Futurekind: Design by and for the People by Robert Phillips

Review by Liz Dexter, 17 September 2019

Robert Phillips is a senior tutor on the Design Products course at the Royal College of Art, as well as being an award-winning product designer in his own right.  He researches open design and citizen science and all this means he’s the ideal person to introduce the world to this stable of designs and ideas which are rooted in community and users rather than design agencies and clients.

The Foreword by Yves Béhar, founder of Fuseproject, mentions growing up in the punk era and how the DIY ethos of the music and social movements inspired him, teaching him that “you could be an amateur at whatever you wanted to do, and use your own skills to make anything”. He states, “I believe humanity needs more making, more design and more inventions” and I agree, especially projects like many of these.

After the introduction, of which more later, the book’s projects are split under the headings Civic Empowerment, Health, Environment + Sustainability, Accessible Design, Education, Economic Empowerment, Access to Knowledge and Community Engagement, although by necessity many of them span various topic areas. Each short section details a project, why it was started and for/by whom and then a short interview or notes by the project manager or designer, including lessons learned, so it’s of real practical use to other people who are considering starting similar schemes. Some are replicable as they are and most of them are designed to be open-source and scalable.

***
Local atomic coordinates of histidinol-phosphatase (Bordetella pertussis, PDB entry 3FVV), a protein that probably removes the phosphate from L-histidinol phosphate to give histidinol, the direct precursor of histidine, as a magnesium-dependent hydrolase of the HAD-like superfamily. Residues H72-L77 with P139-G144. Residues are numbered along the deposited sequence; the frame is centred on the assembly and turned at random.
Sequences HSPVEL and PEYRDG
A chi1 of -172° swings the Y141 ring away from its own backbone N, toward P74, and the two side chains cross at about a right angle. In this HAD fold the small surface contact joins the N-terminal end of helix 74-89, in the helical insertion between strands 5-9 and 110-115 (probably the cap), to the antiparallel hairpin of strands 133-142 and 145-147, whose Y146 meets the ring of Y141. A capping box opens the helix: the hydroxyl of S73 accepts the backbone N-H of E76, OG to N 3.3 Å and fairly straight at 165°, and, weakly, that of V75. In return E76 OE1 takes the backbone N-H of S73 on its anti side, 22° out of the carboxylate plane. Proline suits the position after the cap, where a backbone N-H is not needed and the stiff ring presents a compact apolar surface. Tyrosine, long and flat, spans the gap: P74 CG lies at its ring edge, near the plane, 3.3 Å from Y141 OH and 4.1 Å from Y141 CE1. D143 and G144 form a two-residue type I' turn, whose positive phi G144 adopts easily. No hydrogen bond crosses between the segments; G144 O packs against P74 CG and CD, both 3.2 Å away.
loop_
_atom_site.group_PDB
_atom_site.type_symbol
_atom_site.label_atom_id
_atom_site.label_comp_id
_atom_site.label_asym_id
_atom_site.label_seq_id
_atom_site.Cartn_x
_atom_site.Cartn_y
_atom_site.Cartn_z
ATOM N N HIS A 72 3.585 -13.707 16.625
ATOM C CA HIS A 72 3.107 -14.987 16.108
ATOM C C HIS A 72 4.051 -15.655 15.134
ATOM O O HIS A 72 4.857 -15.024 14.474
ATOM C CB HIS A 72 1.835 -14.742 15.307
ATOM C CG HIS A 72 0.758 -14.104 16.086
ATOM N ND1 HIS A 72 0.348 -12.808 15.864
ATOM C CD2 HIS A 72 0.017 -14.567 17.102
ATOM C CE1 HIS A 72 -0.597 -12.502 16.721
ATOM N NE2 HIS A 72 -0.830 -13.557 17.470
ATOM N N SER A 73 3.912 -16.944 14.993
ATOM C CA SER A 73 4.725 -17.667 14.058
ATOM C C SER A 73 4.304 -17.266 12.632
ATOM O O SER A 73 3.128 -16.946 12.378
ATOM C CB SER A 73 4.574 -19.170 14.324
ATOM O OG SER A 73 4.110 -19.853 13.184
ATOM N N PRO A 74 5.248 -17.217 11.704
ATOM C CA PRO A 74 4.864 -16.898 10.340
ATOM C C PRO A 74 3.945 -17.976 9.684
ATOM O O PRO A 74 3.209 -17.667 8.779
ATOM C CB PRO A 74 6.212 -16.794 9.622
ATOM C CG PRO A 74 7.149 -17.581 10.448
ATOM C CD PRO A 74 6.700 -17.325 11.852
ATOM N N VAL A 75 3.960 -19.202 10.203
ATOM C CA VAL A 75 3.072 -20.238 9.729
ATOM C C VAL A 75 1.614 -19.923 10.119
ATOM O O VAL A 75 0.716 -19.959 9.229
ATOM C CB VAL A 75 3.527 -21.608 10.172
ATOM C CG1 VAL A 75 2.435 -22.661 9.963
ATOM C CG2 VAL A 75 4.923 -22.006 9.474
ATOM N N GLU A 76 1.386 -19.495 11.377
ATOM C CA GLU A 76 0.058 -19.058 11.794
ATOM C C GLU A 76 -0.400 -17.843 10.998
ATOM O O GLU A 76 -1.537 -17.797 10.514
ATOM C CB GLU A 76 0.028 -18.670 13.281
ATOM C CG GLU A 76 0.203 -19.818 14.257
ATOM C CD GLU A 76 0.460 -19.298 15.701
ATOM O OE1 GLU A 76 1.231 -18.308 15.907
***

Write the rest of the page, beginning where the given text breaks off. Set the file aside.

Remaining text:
In the Introduction Phillips sets out his stall as to what constitutes a Futurekind project:

For the projects included in this book, the pertinent issues are societal impact, community-led insights and contextually appropriate design.

He goes on to talk about how projects need to be considerate of their effects, whether they are social, global, local, human or material, and that the lessons we can draw from them should be able to be applied across the globe. This is true of most of them, although a couple seem a bit woolly and couched in ‘sustainability speak’ and need a bit more work. That’s OK, though – many projects are very much seen as works in progress.

Phillips is insistent that “With access to a swathe of new technologies, our generation has a historic opportunity to make a difference”. In quite a few projects, it looks like 3D printing is a real game changer, whether that’s people in impoverished areas making and selling water filters that can be inserted into plastic bottles to people recycling materials to make the plastic to make those printed items. It’s fascinating to read how this technology has really changed things in terms of offering what is called ‘distributed manufacturing’ which involves shipping out plans and blueprints, not created objects, saving the costs and carbon footprint of transportation.  Similarly, our connected world means that Virtual Doctors can share patient data and records, not producing video conferencing, which is complex to set up, but giving high value added in accessing a wealth of experts for a person in a remote area. And developments in connectivity and sensors mean citizens can provide data on their living spaces very cheaply and easily nowadays: there was quite a lot of information on this area.